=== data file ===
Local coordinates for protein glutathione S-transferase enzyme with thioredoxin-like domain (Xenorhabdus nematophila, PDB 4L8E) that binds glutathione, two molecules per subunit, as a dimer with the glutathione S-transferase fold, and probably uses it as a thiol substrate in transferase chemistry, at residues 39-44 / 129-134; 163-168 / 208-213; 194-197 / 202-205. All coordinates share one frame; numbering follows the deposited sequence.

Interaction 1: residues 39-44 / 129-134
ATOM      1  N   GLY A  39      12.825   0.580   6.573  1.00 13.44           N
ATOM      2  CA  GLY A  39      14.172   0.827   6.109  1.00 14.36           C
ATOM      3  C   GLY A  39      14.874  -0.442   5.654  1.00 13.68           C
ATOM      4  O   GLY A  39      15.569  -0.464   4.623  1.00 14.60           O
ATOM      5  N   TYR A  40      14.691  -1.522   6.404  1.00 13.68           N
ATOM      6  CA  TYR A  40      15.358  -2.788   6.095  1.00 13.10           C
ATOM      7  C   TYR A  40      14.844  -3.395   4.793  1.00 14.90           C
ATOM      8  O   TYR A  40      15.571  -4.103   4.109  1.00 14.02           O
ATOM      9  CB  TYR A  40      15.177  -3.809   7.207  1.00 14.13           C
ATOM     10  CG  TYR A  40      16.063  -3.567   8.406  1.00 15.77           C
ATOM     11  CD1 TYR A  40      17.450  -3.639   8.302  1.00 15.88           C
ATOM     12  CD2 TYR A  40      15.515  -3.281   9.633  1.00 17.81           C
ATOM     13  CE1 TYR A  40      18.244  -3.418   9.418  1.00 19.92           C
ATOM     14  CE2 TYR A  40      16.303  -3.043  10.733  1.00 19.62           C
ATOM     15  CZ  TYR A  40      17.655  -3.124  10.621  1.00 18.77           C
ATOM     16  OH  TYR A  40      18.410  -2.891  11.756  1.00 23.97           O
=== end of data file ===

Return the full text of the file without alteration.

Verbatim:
Local coordinates for protein glutathione S-transferase enzyme with thioredoxin-like domain (Xenorhabdus nematophila, PDB 4L8E) that binds glutathione, two molecules per subunit, as a dimer with the glutathione S-transferase fold, and probably uses it as a thiol substrate in transferase chemistry, at residues 39-44 / 129-134; 163-168 / 208-213; 194-197 / 202-205. All coordinates share one frame; numbering follows the deposited sequence.

Interaction 1: residues 39-44 / 129-134
ATOM      1  N   GLY A  39      12.825   0.580   6.573  1.00 13.44           N
ATOM      2  CA  GLY A  39      14.172   0.827   6.109  1.00 14.36           C
ATOM      3  C   GLY A  39      14.874  -0.442   5.654  1.00 13.68           C
ATOM      4  O   GLY A  39      15.569  -0.464   4.623  1.00 14.60           O
ATOM      5  N   TYR A  40      14.691  -1.522   6.404  1.00 13.68           N
ATOM      6  CA  TYR A  40      15.358  -2.788   6.095  1.00 13.10           C
ATOM      7  C   TYR A  40      14.844  -3.395   4.793  1.00 14.90           C
ATOM      8  O   TYR A  40      15.571  -4.103   4.109  1.00 14.02           O
ATOM      9  CB  TYR A  40      15.177  -3.809   7.207  1.00 14.13           C
ATOM     10  CG  TYR A  40      16.063  -3.567   8.406  1.00 15.77           C
ATOM     11  CD1 TYR A  40      17.450  -3.639   8.302  1.00 15.88           C
ATOM     12  CD2 TYR A  40      15.515  -3.281   9.633  1.00 17.81           C
ATOM     13  CE1 TYR A  40      18.244  -3.418   9.418  1.00 19.92           C
ATOM     14  CE2 TYR A  40      16.303  -3.043  10.733  1.00 19.62           C
ATOM     15  CZ  TYR A  40      17.655  -3.124  10.621  1.00 18.77           C
ATOM     16  OH  TYR A  40      18.410  -2.891  11.756  1.00 23.97           O